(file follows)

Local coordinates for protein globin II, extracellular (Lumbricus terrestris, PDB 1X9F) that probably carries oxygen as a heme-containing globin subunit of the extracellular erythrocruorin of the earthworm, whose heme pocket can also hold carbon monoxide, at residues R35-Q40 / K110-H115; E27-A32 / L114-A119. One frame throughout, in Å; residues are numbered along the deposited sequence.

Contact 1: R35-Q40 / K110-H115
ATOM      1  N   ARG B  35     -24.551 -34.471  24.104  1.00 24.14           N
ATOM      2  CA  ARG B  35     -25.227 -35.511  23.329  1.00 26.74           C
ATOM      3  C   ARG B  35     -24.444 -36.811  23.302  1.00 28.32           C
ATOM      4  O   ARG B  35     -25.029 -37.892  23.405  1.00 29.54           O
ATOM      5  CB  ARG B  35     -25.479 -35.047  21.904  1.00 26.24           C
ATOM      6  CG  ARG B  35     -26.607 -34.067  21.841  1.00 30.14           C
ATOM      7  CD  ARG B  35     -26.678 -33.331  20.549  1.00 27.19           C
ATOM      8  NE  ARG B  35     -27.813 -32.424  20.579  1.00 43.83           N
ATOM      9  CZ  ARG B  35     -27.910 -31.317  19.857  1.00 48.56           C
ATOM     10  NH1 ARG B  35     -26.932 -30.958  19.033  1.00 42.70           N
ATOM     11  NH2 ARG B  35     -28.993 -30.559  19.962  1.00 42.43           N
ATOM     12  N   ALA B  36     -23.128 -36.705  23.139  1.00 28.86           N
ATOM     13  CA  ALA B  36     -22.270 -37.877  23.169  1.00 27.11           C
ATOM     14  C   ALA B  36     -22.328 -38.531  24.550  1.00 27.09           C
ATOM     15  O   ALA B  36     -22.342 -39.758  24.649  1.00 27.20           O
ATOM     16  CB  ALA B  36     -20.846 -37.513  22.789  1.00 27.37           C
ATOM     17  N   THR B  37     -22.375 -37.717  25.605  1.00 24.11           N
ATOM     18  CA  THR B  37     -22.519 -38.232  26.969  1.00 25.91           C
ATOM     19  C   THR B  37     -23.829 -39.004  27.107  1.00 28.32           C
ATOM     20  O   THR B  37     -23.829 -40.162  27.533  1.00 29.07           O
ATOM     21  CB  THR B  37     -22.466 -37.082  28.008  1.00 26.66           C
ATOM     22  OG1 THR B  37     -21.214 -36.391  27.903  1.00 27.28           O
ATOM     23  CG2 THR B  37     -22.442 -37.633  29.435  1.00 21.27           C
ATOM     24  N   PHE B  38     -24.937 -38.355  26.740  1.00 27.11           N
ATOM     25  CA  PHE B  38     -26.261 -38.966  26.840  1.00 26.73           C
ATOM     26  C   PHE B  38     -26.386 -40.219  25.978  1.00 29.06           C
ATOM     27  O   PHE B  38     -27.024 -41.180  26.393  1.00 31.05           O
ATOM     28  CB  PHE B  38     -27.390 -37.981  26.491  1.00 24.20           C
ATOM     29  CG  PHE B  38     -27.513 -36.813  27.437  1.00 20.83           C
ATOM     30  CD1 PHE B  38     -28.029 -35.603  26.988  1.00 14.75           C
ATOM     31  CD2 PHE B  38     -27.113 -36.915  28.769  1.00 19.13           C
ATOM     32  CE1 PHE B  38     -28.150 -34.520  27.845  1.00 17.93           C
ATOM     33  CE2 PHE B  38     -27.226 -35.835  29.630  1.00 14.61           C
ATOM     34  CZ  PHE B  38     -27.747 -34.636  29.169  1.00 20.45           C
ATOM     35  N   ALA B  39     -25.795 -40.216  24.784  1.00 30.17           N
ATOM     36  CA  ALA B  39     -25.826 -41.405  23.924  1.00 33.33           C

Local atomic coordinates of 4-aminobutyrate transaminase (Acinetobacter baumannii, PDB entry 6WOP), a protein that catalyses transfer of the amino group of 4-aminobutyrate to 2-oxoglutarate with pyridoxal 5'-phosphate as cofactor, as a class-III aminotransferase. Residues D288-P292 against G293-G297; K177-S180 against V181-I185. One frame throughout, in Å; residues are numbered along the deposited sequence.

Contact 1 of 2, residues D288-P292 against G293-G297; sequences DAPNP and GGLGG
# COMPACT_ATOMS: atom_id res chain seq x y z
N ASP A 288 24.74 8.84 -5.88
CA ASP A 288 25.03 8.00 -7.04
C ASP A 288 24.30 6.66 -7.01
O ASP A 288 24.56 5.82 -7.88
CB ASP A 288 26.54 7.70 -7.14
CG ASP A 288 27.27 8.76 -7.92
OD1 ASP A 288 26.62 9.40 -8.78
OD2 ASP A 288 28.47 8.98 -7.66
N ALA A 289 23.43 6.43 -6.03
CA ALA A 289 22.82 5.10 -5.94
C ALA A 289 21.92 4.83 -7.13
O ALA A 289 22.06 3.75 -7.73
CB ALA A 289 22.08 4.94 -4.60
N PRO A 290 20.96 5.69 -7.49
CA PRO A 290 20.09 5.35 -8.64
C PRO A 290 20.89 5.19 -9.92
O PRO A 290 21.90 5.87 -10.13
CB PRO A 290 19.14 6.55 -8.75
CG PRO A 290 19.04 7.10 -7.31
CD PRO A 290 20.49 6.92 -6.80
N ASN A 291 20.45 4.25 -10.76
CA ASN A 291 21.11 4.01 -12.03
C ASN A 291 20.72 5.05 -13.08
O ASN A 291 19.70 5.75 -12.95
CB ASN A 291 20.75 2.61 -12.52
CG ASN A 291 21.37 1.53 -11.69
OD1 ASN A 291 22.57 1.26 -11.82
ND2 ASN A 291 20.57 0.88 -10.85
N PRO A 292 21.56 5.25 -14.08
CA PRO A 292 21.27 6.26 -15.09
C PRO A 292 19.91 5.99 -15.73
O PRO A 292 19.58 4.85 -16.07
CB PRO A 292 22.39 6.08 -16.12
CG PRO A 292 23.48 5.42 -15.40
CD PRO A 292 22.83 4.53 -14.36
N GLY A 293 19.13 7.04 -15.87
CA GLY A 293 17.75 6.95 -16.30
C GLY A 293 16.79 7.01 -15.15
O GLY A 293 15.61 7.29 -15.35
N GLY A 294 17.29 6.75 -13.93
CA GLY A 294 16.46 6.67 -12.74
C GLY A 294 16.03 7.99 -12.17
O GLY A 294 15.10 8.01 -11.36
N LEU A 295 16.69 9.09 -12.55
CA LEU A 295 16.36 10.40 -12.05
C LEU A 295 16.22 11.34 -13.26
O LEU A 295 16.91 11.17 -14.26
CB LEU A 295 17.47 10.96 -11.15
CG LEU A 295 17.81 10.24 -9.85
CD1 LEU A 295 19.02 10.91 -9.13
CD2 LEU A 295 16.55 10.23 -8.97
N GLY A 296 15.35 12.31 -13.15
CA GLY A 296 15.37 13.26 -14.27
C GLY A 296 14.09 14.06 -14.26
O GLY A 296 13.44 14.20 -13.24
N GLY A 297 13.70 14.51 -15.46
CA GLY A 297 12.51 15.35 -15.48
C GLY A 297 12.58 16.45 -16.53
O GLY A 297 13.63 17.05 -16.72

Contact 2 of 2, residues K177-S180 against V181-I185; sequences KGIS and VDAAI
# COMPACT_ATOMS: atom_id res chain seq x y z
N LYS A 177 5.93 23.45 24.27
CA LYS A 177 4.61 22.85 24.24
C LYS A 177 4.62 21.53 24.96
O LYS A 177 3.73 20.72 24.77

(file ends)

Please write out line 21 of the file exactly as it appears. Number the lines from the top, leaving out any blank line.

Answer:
ATOM     19  C   THR B  37     -23.829 -39.004  27.107  1.00 28.32           C